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Random musings of little consequence

April 17, 2017

Hiroshima twilight photograph by Anthony

“Human brains had much bigger brains back then then they do today, and so they could be beguiled by mysteries. One such mystery in 1986 was how could so many creatures reached the Galapagos Islands. Some people argued that they had used natural rafts
Others asserted that they had walked dry-shod across a natural land bridge
Some said the Islands had once been a part of the mainland
Another theory is God almighty created those creatures on the island
Still others said they arrived on an ark after a great flood
If there really was a Noah’s Ark, and there may have been
I might entitle this posting ‘a second Noah’s Ark’ “

….…lately for me it has been a time of confusion and unsettled feelings. With the inevitable realization of the reality that I may indeed not return to my home in Alaska spreading and taking command of my aging neurons. This coupled with life in this alien environment of seemingly constant thunder storms, heat, unaccustomed social norms and the choking crush of humanity surrounding me has it seems snuffed out the flame of creativity and inspiration to write.

Not that our world is void of events to ponder and write about from the Presidents unleashing of the military to exterminate isis and our use of the MOAB or a cartoon nation threatening a nuclear attack on the United States to our representatives in Washington back to business as usual ignoring the populace once again, nothing has stirred this old mans psyche.

Maybe this is why I have begun to re-visit books that travel a different path in their view of reality. From Douglas Adams ‘Hitch-hiker’s guide’ to Kurt Vonnegut’s ‘Galapagos’ which opened this posting. Vonnegut especially had a wonderfully insane way of viewing the daily life of the characters in his works, and from where I am sitting his off beat interpretation of life matches what I see around me today.

To point out one minuscule event of no consequence that ‘in my mind’ matches his writings… my trucks extreme makeover. I type this with a smile now but the day the plague of hail came and my viewing of its aftermath there were no smiles. That simple vehicle that had faithfully done everything I asked from starting in weather so cold hot coffee froze before it hit the ground, ensuring my welfare with years of safe trips on roads of ice and rugged enough to drive the most primitive roads in America, so yes at the time I was despondent.

But today I am faced with a choice weather to cast aside this faithful appendage to my life or replace it. Back home it would be a no brainier because mechanically it is just fine but here in the heart of civilization it looks out of place with its hundreds of dents, reminiscent of someone using my truck as a target for practicing golf.

In this civilized world
I am now living in
having the new and better than everyone else
overshadows everything
back in the reality of my old home
dependability equaled life
Vonnegut would have agreed
newer and better isn’t everything!

5 Comments leave one →
  1. Dwight permalink
    April 18, 2017 5:23 am

    Here is an excellent book for you Pete: “All The Light We Cannot See” by Anthony Doerr. All my friends really liked it. Available in paperback. Great Read! Dwight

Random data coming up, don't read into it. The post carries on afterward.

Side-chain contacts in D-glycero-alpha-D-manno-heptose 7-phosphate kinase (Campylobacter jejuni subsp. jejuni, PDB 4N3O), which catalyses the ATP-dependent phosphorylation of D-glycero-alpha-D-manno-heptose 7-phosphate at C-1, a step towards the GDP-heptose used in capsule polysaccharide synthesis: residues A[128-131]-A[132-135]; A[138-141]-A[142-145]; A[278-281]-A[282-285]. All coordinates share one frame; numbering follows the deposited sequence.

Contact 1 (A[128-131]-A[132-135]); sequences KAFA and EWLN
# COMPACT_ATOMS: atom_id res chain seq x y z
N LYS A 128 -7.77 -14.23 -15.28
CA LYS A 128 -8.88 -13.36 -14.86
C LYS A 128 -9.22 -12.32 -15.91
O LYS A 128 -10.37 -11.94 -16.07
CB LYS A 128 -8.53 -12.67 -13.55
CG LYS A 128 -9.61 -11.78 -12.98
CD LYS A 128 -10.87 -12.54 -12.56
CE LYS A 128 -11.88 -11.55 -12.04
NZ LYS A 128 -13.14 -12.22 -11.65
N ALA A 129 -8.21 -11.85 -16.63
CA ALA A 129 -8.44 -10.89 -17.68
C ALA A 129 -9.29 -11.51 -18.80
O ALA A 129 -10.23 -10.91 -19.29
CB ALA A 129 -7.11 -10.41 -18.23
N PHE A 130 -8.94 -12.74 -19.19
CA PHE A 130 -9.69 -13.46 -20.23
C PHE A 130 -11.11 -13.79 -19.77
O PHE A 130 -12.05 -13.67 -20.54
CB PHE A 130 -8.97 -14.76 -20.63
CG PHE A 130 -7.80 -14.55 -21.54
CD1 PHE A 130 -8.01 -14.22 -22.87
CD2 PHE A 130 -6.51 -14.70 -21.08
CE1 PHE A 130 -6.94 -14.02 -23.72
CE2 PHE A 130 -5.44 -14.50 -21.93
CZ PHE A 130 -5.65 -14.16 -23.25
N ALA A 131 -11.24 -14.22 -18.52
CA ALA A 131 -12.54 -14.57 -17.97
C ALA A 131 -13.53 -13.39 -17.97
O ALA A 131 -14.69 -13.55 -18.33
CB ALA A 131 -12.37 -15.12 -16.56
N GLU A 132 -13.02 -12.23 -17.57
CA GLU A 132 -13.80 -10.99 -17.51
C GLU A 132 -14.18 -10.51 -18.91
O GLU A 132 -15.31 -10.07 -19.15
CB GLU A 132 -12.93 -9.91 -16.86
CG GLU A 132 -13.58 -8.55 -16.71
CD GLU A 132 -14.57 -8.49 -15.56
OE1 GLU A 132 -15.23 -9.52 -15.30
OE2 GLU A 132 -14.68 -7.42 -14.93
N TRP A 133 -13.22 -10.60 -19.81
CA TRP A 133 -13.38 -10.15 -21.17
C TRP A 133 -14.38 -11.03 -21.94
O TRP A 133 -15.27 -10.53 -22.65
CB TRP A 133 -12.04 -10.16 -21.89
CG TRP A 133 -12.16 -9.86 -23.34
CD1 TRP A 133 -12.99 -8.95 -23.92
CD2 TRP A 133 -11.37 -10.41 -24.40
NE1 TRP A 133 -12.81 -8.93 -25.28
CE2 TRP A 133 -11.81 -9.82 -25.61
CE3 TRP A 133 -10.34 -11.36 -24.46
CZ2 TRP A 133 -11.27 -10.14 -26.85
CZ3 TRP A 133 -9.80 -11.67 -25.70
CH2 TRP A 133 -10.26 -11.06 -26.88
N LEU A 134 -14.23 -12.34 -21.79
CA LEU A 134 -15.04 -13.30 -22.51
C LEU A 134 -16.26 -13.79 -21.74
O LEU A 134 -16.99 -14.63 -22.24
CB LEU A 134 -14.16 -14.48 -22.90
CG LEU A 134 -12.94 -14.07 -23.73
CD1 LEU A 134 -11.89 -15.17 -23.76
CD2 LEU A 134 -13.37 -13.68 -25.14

2. April 19, 2017 12:05 pm

    Speaking of trucks, is that your’s being towed out of a river? You should do a blog of just some of your greatest Alaskan memories on camera. Would bee good medicine.


  3. Truck Stop Writer permalink
    April 19, 2017 1:37 pm

    “the choking crush of humanity surrounding me has it seems snuffed out the flame of creativity and inspiration to write”

    Don’t give up the spark! You have a wealth of experience, memories, beliefs and ideas, many of which you may not have visited in some time. How do those experiences parallel and intersect your life now? Seek the beauty around you. Beauty is everywhere, you just have to seek it out. Sometimes it can be harder to find, but it’s there. Sometimes you have to change your perspective to see it. Sometimes it’s not apparent in the moment, but only in retrospect. But it is there.

    There is always something to be grateful for, too. If we focus always on what we’ve lost, we lose sight of what we’ve gained. Your writing is a gift. If you believe in God, you might believe God inspired your abilities, that your way with words is a gift from God. If you don’t believe in God, then your talent is a gift you’ve given yourself. Either way, it’s a gift. And the art you make of it, the words you share, they are a gift to the world. When you share your art, you “pay it forward,” inspiring others, perhaps even other fledgling writers.

    Nobody can force you to write, to share, to give. But I sincerely hope you won’t let go of your talent.

    Vonnegut, Pratchett, and so many others have pursued their art, through all their hardship, and their gifts have lasted beyond their physical selves, and now they live on through their stories, and through the impact those stories have on others. Your words will outlast you. They are your ghost.

    Write hard. Leave a good ghost.

    I look forward to reading more from you.


    • Jon permalink
      April 22, 2017 8:38 am

      Truck Stop Writer,
      Great post or maybe I should say muse on life! Pete should be inspired by this. I personally have nothing to add.

      Liked by 1 person

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